RE: Why Europe is so Contrary

From: Grant Callaghan (
Date: Sat 23 Nov 2002 - 15:51:50 GMT

  • Next message: Grant Callaghan: "RE: Islam and Europe and Joe"

    >At 07:16 AM 22/11/02 -0800, you wrote:
    > >>
    > >>
    > >>Snip....................Joe:
    > >> >> ...the US has to be blamed for EVERYthing. I don't think you have
    > >>carefully
    > >> >> considered the memetic nature of the threat to postmodern
    > >> >> by a violently cannibalistic medieval memeset.>
    > >> >>Snip.............
    > >>
    > >>Maybe that is what we have got Joe, a 'postmodern civilisation';
    > >>defines their own; everyone doubts the Grand-narratives. But, at the
    > >>time, everyone is civilised too. To think that this blissful state of
    > >>affairs could be jeopardised by 'a violently cannibalistic medieval
    > >>memeset', it's tragic. Now is that a medieval memeset that violently
    > >>devours other medieval memesets, or just other memesets in general?
    > >>And Joe, have you considered the effect, on existing civilisations, of
    > >>allowing a new violently cannibalistic memeset to have political and
    > >>economic dictatorship of the planet?
    > >>Jeremy
    > >>
    > >
    > >All memesets are canibalistic in the sense that the culture we pick up
    > >use drives out old memes which go unused. If we don't use a meme, we
    > >it. There are limits, based on time and space, that restrict the number
    > >memes we can use from day to day. The way we spend our time also
    > >which memes get used and which don't. We tend to think more about what
    > >spend our time doing than things we don't. So I'm not using the term
    > >canibalistic in the sense that one meme consumes another but in the sense
    > >that the memes we use cause the memes we don't use to die of neglect.
    > >
    > >Grant
    >Thank you Grant. BTW in what sense were you using the term 'post modern'.
    >My understanding of it is a cultural period that followed the modern
    >period. It was characterised by a questioning of Grand-narratives, such as
    >'The Truth', (as if there is only one), justice, civilisation. IMHO, it is
    >kind of a latter-day sophisticism.
    I can't take credit for "post modern" and the philosophy of deconstruction that it brings to mind. Someone else used it in a post that also carried one of my posts. I guess you forgot to count the number of ">>" before the sentence. I thought for a while that deconstruction had something to offer for the analysis of memes, but now I'm not so sure. Looking at all the ways in which a meme is being used and all the antecedants it carries with it seemed promising for a while, but now I can't see where it will lead to any concrete results. Each person uses the meme he/she picked up in his own way and in conjunction with his/her own baggage of associated ideas. The usage is different for each person each time it is used. I can't see what's in anyone's head to make comparisons with the memes they are using. We can only compare the use of a meme with the memepool at large because it's out in the open. That's what deconstruction was about. Comparing all the past and present uses of words and ideas to arrive at an expanded meaning or understanding for some text or other. I never read a deconstructed text that increased my enlightenment on a subject.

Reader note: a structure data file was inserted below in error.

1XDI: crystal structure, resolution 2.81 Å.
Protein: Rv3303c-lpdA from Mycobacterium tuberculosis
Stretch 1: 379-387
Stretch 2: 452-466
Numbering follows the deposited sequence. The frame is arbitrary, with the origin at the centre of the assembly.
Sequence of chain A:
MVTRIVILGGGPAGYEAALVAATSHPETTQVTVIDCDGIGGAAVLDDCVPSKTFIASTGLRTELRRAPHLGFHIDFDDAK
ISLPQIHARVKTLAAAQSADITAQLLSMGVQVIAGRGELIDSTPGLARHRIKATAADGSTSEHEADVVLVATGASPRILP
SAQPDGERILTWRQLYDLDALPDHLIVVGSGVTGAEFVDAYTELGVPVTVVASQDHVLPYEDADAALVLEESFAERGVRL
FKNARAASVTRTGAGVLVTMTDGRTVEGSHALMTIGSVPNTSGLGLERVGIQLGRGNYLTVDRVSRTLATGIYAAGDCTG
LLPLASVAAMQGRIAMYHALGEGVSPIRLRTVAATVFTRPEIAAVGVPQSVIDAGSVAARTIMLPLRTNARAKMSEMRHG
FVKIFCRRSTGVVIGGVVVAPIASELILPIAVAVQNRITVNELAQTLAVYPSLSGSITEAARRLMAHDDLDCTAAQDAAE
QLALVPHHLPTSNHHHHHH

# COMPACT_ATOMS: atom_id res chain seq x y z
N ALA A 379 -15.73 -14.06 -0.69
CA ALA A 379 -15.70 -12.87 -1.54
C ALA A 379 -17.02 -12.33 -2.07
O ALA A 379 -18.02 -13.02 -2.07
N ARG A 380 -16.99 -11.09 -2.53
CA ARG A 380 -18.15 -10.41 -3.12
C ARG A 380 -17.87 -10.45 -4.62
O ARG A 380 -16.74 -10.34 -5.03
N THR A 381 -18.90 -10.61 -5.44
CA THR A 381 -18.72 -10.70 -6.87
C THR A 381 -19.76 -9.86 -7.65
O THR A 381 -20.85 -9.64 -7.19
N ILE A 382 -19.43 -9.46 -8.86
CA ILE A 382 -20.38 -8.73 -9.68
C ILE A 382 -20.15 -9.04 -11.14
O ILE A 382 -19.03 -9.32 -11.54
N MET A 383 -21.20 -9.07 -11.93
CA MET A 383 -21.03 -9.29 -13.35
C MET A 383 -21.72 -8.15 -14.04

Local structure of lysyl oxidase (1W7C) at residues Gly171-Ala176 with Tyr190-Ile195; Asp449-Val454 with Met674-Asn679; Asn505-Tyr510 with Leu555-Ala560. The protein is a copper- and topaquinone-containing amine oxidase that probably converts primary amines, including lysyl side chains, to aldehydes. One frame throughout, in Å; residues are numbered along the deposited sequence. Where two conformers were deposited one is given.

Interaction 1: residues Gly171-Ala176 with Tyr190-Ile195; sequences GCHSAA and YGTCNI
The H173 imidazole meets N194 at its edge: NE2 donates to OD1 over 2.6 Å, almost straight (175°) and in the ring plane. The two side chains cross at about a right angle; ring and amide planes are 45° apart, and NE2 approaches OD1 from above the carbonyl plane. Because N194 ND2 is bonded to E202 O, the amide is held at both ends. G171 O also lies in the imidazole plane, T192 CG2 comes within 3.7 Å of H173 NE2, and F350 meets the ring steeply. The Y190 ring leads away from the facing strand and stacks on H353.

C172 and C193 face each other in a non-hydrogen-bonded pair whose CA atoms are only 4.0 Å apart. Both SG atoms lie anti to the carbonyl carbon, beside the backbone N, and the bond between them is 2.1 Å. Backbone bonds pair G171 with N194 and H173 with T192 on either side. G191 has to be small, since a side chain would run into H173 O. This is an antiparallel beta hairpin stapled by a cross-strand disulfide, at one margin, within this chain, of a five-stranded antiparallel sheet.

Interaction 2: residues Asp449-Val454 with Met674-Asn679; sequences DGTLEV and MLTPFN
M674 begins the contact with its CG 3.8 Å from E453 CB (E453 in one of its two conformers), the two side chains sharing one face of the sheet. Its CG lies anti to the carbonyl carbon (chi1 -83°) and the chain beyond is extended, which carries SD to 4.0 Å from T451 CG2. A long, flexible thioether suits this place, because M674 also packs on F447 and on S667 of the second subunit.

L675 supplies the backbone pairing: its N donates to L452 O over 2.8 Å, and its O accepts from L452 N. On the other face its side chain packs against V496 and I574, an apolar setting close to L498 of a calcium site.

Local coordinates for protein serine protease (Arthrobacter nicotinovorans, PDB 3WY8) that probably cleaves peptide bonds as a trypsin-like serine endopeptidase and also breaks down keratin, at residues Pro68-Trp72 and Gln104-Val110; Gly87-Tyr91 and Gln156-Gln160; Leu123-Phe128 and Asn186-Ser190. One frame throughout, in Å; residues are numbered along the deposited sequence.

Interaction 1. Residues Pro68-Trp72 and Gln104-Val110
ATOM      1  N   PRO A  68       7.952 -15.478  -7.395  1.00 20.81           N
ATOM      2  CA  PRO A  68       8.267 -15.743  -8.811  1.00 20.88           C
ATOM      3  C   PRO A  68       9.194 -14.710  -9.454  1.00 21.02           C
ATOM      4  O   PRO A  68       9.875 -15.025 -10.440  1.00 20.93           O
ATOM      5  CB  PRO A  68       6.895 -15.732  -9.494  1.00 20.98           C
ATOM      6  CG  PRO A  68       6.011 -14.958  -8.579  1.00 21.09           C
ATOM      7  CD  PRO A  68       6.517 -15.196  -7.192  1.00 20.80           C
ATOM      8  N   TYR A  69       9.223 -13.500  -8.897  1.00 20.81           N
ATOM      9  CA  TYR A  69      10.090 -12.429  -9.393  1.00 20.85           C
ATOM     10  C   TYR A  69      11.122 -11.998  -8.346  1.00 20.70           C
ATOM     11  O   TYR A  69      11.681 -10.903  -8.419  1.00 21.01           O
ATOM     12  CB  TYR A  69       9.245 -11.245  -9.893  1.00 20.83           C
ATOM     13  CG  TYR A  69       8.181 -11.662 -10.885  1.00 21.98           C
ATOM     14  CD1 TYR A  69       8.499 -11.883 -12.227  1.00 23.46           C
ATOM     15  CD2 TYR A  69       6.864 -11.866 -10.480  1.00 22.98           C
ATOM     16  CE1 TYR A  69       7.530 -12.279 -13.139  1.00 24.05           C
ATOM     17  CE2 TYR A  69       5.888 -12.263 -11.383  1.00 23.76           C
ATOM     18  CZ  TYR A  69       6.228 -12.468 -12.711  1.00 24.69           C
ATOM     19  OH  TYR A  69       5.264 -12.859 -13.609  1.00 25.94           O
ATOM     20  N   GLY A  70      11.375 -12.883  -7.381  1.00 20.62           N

Now I see more promise in transactional analysis which analyzes how memes are used and for what purpose. This gives me insight into what a transaction was all about and what it did for the people who were involved in it. To take a concrete example rather than a more abstract one, I'm refinancing my house this week. The loan assistant had to compile a list of information about me, my wife, and the house. They he had to fill out a bunch of papers for us to sign that satisfied a number of government regulations about notification of various legal aspects of the transaction. Each of these little transactions was built around a meme developed for the loan industry to make the lending of money safer for the people engaged in that business.

    Everything the loan officer said and all of my replies were meant to satisfy a ritual that would make him feel good about giving me the money I wanted and make me feel he was competent at his job and want to do business with him. I, on the other hand wanted him to feel that I was trustworthy and would pay the money back with interest and not default on the loan. To this end, I chose certain clothing to wear, had all the information he needed at hand, used a proper vocabulary that inspired trust in my intelligence and competence, and asked all the right questions to demonstrate my understanding of the process and the obligations I would take on by signing the papers he handed me. Behind all of this is a history of legal memes defining the process and the obligations of all parties involved.

    This kind of analysis can be done with any communication between two people if the transaction is recorded. All communications are transactions involving the transfer of information or property from one person to another. I believe memes only have meaning within the context of the transaction.

    When Joe and Lawry were trading jibes, each chose particular words and ideas to achieve a specific set of goals. Some goals included attempts at dominance, the change of mind set in lurkers, attempts to humiliate the other party (part of dominance), attack and defense with word play, and a good time was had by all. It was the verbal equivalent of a game of chess. It was also a good example of how we use memes, transfer memes, and contribute to the meme pool in general.



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